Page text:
The concentration of the gases is controlled by flow rate. Generally, the titanium tetrachloride will be introduced at a flow rate of about 1 to about 40 sccm, with about 10 sccm being preferred. The partial pressure of the TiCl4 must be sufficiently low to form TiN. If the TiCl4 partial pressure becomes too high, a black powder is formed which is not TiN. When the total pressure is 5 torr, the partial pressure of TiCl4 should be less than 0.02 torr, preferably 0.01 torr to 0.001 torr. At the lower pressures (i.e., 0.0001 torr), the reaction rate is significantly reduced and the step coverage can be unacceptable. As the total pressure increases from 5 torr, the partial pressure of TiCl4 can be increased accordingly. For TiN to be useful, the film on the substrate should be adherent and continuous. Films of this nature are gold in color. The black powder that forms is non-adherent (it can be wiped off readily). Therefore, the upper limits of the partial pressure of TiCl4 is that partial pressure at which a black powder begins to form on the substrate. This, of course, can vary depending on the total pressure. Generally, the molar ratio of ammonia to TiCl4 will be from 2:1 (ammonia to TiCl4) up to 100:1. At this higher rate, the reaction rate will be very low. Preferably, the ratio will be about 10:1.

Generally the ratio of diluent to ammonia will range from about 10:1 up to about 10,000:1.

EXAMPLE 1

In order to demonstrate the present invention, a titanium film was deposited and covered with a titanium nitride film. The titanium was deposited under the following conditions:

TiCl 3.5 SCCM

H2 1500 SCCM

Reaction Pressure 5 torr

Substrate

Rotation Rate 100 rpm

Substrate Temp. 400 C.

Susceptor Temp. 420 C.

Titanium Thickness 150 Å

Reaction Rate 2.5 Å/second

Pressure 5 torr

RF Power 250 watts

Frequency 450 KHz

This was then subjected to an ammonia/plasma anneal under the following conditions:

Ammonia flow rate 450 SCCM

Susceptor Temperature 420 C.

Substrate Temperature 400 C.

Pressure 5 torr

Reaction time 60 seconds

RF Power 500 watts

Frequency 450 KHz

Then a TiN film was deposited under the following reaction conditions:

TiCl Flow Rate 10 SCCM

NH3 Flow Rate 100 SCCM

H2 Flow Rate .0.

Reaction Pressure 5 torr

Rotation Rate 100 rpm

Substrate Temp. 400 C.

Susceptor Temp. 420 C.

Reaction Time 180 seconds

Reaction Rate 35 Å/second

RF Power 300 watts

Frequency 450 KHz

FIG. 2 shows an AES spectra of the Ti/TiN film stack that was deposited without an intermediate argon/hydrogen plasma between the titanium and TiN deposition. The chlorine is accumulated at the interface of the titanium and aluminum films, bound as either TiCl or the thermodynamically favored Al--Cl species. This film stack was deposited without using the hydrogenlargon plasma treatment between the titanium and titanium nitride films. With this type of process, the chlorine concentration at the interface is measured to be 5-6 atomic percent by Auger. In this case, the film stack did receive a passivating ammonia plasma, but did not receive the additional argon/hydrogen plasma to remove additional chlorine species.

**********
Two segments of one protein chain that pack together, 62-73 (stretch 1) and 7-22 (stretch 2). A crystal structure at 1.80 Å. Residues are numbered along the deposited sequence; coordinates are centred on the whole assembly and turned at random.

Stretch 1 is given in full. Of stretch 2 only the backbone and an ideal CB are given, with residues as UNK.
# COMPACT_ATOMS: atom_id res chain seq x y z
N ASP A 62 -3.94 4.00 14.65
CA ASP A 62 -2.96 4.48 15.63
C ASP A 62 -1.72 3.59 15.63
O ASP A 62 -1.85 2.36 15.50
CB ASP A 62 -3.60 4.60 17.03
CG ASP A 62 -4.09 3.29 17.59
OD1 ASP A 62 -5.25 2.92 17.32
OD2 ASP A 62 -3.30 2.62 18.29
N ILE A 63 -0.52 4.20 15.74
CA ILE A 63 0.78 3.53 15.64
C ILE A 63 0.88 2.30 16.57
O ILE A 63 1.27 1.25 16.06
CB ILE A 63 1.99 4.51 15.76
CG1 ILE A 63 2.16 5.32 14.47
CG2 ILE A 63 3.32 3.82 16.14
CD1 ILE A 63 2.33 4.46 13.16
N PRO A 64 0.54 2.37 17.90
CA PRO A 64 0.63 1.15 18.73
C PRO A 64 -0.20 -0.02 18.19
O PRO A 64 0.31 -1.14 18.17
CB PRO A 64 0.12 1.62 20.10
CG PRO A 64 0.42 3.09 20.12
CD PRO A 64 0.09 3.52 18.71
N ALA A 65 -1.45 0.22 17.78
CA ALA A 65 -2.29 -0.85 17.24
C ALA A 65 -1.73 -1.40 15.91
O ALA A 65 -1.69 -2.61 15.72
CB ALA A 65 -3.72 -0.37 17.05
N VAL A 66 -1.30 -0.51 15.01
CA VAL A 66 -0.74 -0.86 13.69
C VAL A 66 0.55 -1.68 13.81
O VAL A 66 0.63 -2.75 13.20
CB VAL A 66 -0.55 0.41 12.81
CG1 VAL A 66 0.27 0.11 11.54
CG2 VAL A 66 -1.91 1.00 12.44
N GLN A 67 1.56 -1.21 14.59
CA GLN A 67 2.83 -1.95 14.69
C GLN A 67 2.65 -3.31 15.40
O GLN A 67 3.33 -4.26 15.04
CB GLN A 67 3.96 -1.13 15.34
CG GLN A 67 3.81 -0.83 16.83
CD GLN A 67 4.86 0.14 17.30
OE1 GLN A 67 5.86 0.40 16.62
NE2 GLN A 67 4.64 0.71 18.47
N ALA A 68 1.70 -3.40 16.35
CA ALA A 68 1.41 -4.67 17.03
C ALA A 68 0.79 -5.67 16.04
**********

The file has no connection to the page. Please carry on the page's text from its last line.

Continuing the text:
EXAMPLE 2

A titanium film was deposited under the conditions set forth in Example 1. This film was subsequently subjected to an argon/hydrogen plasma under the following conditions:

Argon 300 SCCM

H2 1500 SCCM

Reaction Pressure 5 torr

Substrate

Rotation Rate 100 rpm

Substrate Temp. 400 C.

Susceptor Temp. 420 C.

Reaction Time 60 seconds

RF Power 250 watts

Frequency 450 KHz

FIG. 3 shows a similar AES depth profile (similar to FIG. 2) of chlorine deposited onto aluminum that has been treated with a post-deposition argon/hydrogen plasma. No TiN was deposited after the titanium, so no ammonia plasma nitridization was used forthis film stack. In this case, the chlorine measured at the interface has been reduced to less than 3 atomic percent--one-half the value of Example 1, in spite of the fact that there was no ammonia plasma which should also remove chlorine. Accordingly, this demonstrates that subjecting the titanium film to a hydrogen/argon plasma significantly reduces chlorine content at the titanium/aluminum interface. This is very beneficial, particularly given the fact that it operates at approximately the same pressures and temperatures as the plasma-enhanced chemical vapor deposition of titanium. Thus, it can be conducted in the same module with no transfer steps. The time required is only approximately 30 seconds in duration, and it permits the immediate deposition by plasma-enhanced chemical vapor deposition of TiN.

This has been a description of the present invention, along with the preferred method of practicing the present invention currently known. However, the invention Itself should only be defined by the appended claims, wherein we claim:

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Classifications
U.S. Classification427/534, 427/419.7, 427/537, 427/585, 427/337, 427/343, 427/250, 427/535, 427/576, 427/252, 427/255.391, 427/309, 257/E21.162, 427/404
International ClassificationC23C16/34, C23C16/56, C23C16/02, C23C16/14, H01L21/285, H01L21/768
Cooperative ClassificationC23C16/14, H01L21/76864, C23C16/0245, H01L21/28512, H01L21/76856, C23C16/34, C23C16/56
European ClassificationH01L21/285B4, C23C16/02D4, C23C16/14, C23C16/56, C23C16/34, H01L21/768C3D4D, H01L21/768C3D2B